The Drykas are not farmers, nor do they trade much for food. Instead they are hunters and gatherers. Their days are taken up moving from place to place, gathering foodstuffs and tending their herds. Along with their horses (both Striders and Seme's), the Drykas raise wooly cattle called Zibri. They rarely eat the cattle, unless winters are exceptionally hard, depending on them more for their milk (to make cheese and yogurts) and wool for spinning and weaving. The Drykas are astute hunters of rabbits and even occasionally take out large predators like glassbeaks. The Drykas raise both dogs and large hunting cats that the children often take out to hunt with. Dogs catch squirrels, rodents, and prairie dogs. The Cyphrus hunting cats often kill deer, elk, and antelope. The Drykas have a very diverse diet. Because of their extensive knowledge of plants and their widely varied diet, the Drykas people as a whole are considered incredibly healthy. There never seems to be a shortage of food, even in the winter, because they are clever about knowing what to eat when. They are great caretakers of the land as well. Because of their migratory habits, they often graze vast patches of the grasslands down just prior to winter, especially in the areas they will be returning to in late winter. This might seem counter productive to the outsider, but the Drykas understand that horses and cattle can starve on tall grass in harsh weather. It takes more energy than the animal acquires, often times, to digest the upper portions of grass that are very low in nutrition. Once grass is grazed down just before winter and has a chance to grow up several inches or even just a short foot before the first snow falls, it is tremendously nutritious and gives their herd animals far more energy for the work involved, keeping them fit and fed through the cold seasons.
Because of their extensive knowledge in herbalism, The horseclans of Cyphrus often produce exceptional healers. Their sages and wise men are among the finest. However, almost no knowledge is written down among the Drykas. Perhaps their only written records are the breeding records and stud books. Each Pavilion keeps meticulous records in those regards of both horses and cattle.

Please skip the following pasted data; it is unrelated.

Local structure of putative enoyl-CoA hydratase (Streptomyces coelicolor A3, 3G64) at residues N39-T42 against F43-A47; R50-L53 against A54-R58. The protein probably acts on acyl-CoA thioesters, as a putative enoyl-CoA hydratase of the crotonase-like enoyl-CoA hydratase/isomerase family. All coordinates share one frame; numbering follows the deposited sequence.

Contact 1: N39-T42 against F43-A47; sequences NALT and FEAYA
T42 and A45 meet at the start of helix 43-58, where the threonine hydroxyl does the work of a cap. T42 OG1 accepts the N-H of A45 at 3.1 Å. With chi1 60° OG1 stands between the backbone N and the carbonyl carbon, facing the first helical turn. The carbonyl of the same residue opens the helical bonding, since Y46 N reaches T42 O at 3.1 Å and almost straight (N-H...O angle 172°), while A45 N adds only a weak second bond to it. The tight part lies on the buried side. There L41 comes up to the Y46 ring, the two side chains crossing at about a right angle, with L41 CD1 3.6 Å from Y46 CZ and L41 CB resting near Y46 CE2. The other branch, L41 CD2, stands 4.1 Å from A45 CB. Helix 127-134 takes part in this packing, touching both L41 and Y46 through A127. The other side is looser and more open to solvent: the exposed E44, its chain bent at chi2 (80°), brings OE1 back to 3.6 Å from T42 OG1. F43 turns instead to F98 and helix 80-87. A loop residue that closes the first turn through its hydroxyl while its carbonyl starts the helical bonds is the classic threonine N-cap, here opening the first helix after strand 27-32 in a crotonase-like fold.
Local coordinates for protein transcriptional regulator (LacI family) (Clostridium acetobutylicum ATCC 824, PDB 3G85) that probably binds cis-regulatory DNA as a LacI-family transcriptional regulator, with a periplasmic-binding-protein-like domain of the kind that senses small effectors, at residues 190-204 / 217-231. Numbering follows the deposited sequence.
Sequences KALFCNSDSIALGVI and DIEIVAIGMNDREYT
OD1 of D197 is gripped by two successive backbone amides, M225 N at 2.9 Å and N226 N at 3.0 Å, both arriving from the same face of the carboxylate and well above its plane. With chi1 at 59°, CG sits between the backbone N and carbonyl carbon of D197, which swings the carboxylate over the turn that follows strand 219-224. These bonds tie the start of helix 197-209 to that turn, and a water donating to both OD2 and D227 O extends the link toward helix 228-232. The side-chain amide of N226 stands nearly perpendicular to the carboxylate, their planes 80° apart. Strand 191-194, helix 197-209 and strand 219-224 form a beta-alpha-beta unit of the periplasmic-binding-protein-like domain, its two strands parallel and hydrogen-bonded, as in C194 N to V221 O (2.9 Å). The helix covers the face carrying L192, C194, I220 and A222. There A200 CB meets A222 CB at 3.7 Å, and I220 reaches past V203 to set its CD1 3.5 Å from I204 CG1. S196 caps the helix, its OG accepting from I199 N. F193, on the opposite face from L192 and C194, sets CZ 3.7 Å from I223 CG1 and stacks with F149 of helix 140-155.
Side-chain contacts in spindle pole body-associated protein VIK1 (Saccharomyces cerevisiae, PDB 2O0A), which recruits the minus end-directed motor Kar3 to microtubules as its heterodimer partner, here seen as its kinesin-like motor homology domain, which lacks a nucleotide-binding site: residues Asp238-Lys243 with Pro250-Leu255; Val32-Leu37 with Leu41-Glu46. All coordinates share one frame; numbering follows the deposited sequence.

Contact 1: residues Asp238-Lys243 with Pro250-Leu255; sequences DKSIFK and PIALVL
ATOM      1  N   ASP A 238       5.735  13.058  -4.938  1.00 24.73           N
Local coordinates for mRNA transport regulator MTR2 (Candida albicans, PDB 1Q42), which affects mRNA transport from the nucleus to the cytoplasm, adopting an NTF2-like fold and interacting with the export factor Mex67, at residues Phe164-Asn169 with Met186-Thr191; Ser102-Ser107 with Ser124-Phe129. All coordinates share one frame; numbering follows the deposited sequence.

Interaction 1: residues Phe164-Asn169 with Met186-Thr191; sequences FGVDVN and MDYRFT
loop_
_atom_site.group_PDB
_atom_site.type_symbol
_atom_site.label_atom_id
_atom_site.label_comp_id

And while their daytime is filled with work, their evenings are filled with song, dance, eating, socializing, and embroidery. They mostly weave fabrics and carve leather in the evenings until the light grows too bad. Then everyone files away to bed only to wake early and begin work again. Life on the grasslands is harsh but really filling.
Weapons & Equipment
The Drykas have no specialized weapons or weapon styles. They are master horsemen and tend to learn to fight from horseback. However, they are famous for their archery, and have produced a few historic swordsman and women from their ranks. They are known to use spears, pikes, thrown weapons and are handy often in dagger fights. Drykas warriors never wear metal armor for metal is rare on the grasslands and often is cost prohibited. They'd rather save their metalwork for their jewelry and harness decorations. Instead, they use toughened leather (often from their own cattle) that's layered with resin repeated times until it's as hard though lighter than the metal gear seen more commonly in Sylira.
The Drykas use what is called a Yvas on their horses rather than bridles and saddles. A yvas is what equates to a girth with an attached breast collar combination hung with hooks and topped with a small flat hand grip that lays along a horse's shoulders. The Yvas is often placed over a colorful pad that acts to protect the horse from the rider. The grip fits over a strider's withers which holds the yvas in place. It almost looks like the type of thing vaulters used on their draft horses, though it is more functional than a vaulter's pad. The horses can free themselves from them if they got separated from their riders, and do not have tack to entrap or tangle them when they are running loose. The yvas has ring tethers on it for handling a set of wither bags and a waterskin, and is often decorated in knot-work beading that identified the horse and rider as part of a specific pavilion.
Religion is a very open thing among the Drykas. They worship a wide variety of Gods and Goddesses, paying homage where homage is due based on the situation at hand and the skill or gnosis involved. Healers of Rak'keli are as common as Stormwardens of Zulrav. They pay special allegiance to Semele, Zulrav and Caiyha, often thanking Lhex as well. They pay no particular attention to Laviku, other than to honor him as Avalis' mate. They enjoy Rhaus' music and Eyris' wisdom. On the whole, most of them have at one time or another given a nod to a deity based on the need answered or chaos caused. Their faith is celebrated in their knot-works, in their music, and indeed in their stories. Various Pavilions tend to follow various gods and goddesses more strongly than others based on that particular pavilion's history and origins.
Active Drykas PCs
|Men and Women of the proud horse clans.|
|Sama'el||Young watcher, webber, and seeker.|
|Ronan Windsong||Once lost, now found. Man of the Earth.|